[Flashes of Fire ready.

 The Scene opens, and Francisco appears in a Magical Habit
 (with his Closet painted about with Mathematical
 Instruments and Grotesque Figures) with a Laurel on his
 Head, and a White-Wan in his Hand, Knocks with his Foot,
 and four Boys appear within the Scene.
 Fran. My Spirits appear: You four, when I strike with my
 Foot, must enter like Hob-goblins, making terrible Noises
 and Hums; and all offering to Seise upon the Man that I
 shall set in that Chair, yet touch him not, but in the Way I
 have directed; and use all other Arts, which formerly you
 have practis'd in the like Occasion.

 [Bell Rings here.
 [One runs and opens
 the Door invisibly to
 Guzman, shuts it
 after him, and then
 they all four go out.

 O, one of you run, and open the Door, and bring the Person
 in. (13)

"The scene opens" here refers to the appearance of Francisco in the discovery space--as the backshutters from the previous scene draw offstage, Franciso is revealed, hence "appears". The point of this sequence is to practice the gulling of Guzman. Later when the frightened dupe enters through a practical door on the forestage--as the prompter's note above indicates--a stage direction records, "Fran[cisco] drags him till he puts him in his own Chair, then mak[es] a Circle about him" (14). Franciso then conjures his "Hob-goblins" to further terrify Guzman. At this point the prompter notes, "Stamps with his Foot, the Boys appear at several Doors in hideous Dresses, making great Noises and Hums, dancing about Guzman, and offering to lay Hands on him" (14). The context suggests that Guzman's chair should be placed mid-stage, either in the scenic area or on the forestage. As, logically, the boys should enter from the same position that they practised earlier, wing entrances for the boys would appear to be indicated both by the first stage direction, and by the prompter's note, thereby rendering compatible otherwise incompatible statements. If my interpretation of these directions is correct, there must be an equivalence between entrances made through "Doors" and those "within the scene". The likelihood of such an equivalence becomes greater when we examine another of Boyle's plays, Herod the Great (1672, pub. 1694), which was written for the King's Company at Bridges Street. (12) In this play we find, "Herod with Asdrubal, and some of the Guards, comes from within the Scene on the Theatre, at the same time Sohemus, by another of the Theatre Doors, enters on it" (24). However we interpret this direction, it demonstrates a clear equivalence in Restoration theatre usage between an entrance somewhere "within the Scene" and one through "another of the Theatre Doors". (13)

Period theatre practice clearly involved entrances and exits through forestage doors and wing passageways. Indeed, the practice was so common that the word "door" in theatrical usage may refer to an entrance point anywhere onstage. In seeking to determine the number of forestage doors at LIF, we need to distinguish between entrances and exits through real doors and the virtual doors supplied by wing passageways. As we have seen in the prompter's note above, practical doors are sometimes indicated in the play texts. This is usually in stage directions that refer to a door being visibly shut, locked, bolted, forced, or held open, etc. The key question for the two-door hypothesis is whether there is any indication in any LIF play of more than two practical doors (or their associated balconies) being demanded simultaneously. Clearly if this were the case, two forestage doors would be impossible. As it happens, practical doors are frequently required in Restoration plays and LIF plays are no exception: specific demand features in twenty-four of the forty-three plays surveyed. Despite this well-established requirement (over half the plays), no LIF play has simultaneous demand for more than two practical doors or balconies; hence, the two-door hypothesis passes the key test.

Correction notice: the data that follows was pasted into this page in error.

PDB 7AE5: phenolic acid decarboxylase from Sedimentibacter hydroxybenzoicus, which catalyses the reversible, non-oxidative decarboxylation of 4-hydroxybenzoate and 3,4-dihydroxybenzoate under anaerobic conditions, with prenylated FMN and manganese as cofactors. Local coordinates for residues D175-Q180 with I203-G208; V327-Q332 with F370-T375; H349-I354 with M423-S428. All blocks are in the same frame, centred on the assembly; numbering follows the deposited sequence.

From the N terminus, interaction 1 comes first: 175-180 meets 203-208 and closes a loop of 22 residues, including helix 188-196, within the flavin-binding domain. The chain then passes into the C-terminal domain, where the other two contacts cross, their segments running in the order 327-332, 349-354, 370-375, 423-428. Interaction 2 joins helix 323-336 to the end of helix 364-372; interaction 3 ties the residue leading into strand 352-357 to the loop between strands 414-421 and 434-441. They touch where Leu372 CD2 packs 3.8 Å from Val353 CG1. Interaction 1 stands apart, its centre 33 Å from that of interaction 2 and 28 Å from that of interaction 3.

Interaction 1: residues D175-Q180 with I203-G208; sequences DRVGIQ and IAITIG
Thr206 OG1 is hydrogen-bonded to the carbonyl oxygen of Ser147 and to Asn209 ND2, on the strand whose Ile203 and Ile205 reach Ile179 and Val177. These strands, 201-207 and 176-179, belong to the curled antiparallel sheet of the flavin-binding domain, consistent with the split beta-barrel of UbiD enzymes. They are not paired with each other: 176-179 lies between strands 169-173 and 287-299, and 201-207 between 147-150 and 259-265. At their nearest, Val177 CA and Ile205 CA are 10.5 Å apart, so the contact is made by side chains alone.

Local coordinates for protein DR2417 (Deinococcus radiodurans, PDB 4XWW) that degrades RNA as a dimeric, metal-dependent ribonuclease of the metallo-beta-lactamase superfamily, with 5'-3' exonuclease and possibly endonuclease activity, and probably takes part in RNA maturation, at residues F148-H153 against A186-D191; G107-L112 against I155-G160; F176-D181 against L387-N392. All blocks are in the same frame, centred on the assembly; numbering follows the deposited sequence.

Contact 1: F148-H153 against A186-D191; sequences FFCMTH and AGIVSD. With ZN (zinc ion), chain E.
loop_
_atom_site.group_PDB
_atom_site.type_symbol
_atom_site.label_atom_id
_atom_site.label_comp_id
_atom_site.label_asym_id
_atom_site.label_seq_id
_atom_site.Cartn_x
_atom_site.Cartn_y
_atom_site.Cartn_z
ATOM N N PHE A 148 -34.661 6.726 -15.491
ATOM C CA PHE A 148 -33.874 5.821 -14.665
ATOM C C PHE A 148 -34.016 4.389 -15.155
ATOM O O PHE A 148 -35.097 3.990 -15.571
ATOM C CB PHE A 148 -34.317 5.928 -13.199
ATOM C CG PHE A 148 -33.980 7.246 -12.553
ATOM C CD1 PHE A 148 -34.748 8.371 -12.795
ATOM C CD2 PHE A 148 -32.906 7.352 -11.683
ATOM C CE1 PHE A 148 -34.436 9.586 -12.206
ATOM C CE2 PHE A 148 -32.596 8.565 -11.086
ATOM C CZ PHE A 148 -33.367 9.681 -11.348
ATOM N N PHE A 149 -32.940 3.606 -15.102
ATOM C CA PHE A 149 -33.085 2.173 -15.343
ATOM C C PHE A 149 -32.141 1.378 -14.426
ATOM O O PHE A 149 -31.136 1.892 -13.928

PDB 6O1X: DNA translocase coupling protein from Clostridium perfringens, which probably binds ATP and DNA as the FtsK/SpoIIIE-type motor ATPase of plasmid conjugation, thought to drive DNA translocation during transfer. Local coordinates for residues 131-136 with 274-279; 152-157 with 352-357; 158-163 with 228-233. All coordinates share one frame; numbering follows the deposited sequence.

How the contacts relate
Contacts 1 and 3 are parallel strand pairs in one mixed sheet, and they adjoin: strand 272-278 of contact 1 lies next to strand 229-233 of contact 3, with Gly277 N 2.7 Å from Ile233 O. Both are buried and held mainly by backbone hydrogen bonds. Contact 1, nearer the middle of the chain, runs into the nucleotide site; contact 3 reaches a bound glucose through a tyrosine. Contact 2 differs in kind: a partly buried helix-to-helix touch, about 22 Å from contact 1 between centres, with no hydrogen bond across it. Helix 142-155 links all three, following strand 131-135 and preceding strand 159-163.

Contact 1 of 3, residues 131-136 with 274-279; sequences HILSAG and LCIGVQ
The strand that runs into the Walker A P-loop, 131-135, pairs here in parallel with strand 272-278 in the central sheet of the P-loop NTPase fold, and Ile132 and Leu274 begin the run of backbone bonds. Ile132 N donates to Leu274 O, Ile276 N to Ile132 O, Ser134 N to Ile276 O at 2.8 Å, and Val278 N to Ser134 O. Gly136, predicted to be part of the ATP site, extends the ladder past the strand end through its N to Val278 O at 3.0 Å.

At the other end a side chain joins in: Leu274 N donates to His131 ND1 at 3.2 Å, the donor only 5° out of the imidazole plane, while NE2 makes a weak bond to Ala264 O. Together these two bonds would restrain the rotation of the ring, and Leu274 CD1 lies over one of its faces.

The model, however, must pass two further tests: it must be able to stage scenes where (i) multiple forestage exits and entrances are indicated, and (ii) scenes where a forestage door is stated to be locked. (In such scenes, pressure will be placed on the remaining door to cope with subsequent stage action.) Table 1 indicates LIF plays with potentially testing stage directions for a two-door model.

It might seem that the most testing demand is where two entrance points or balconies are specified simultaneously. In practice, however, very few of the forty plays with such demand actually challenge the model. Most of the demand in the first column is simply a result of entrances or exits that specify actors using more than one point of stage access, not necessarily forestage doors, for example directions in the "at the other door", or the highly frequent "enter/exit severally" formats used by thirty-two LIF plays. This specification is not surprising on a symmetrical stage with oppositional entrances and it serves usually to facilitate exits or entrances, often to avoid congestion where several actors are involved. Of the plays with entries in this column, only Samuel Tuke's The Adventures of Five Hours (1663), George Digby's Elvira (1664), and Thomas Shadwell's The Sullen Lovers (1668) present any challenges to the model. As I have analysed The Adventures of Five Hours elsewhere (mostly in regard to its scenic staging), I will focus on the other two plays here.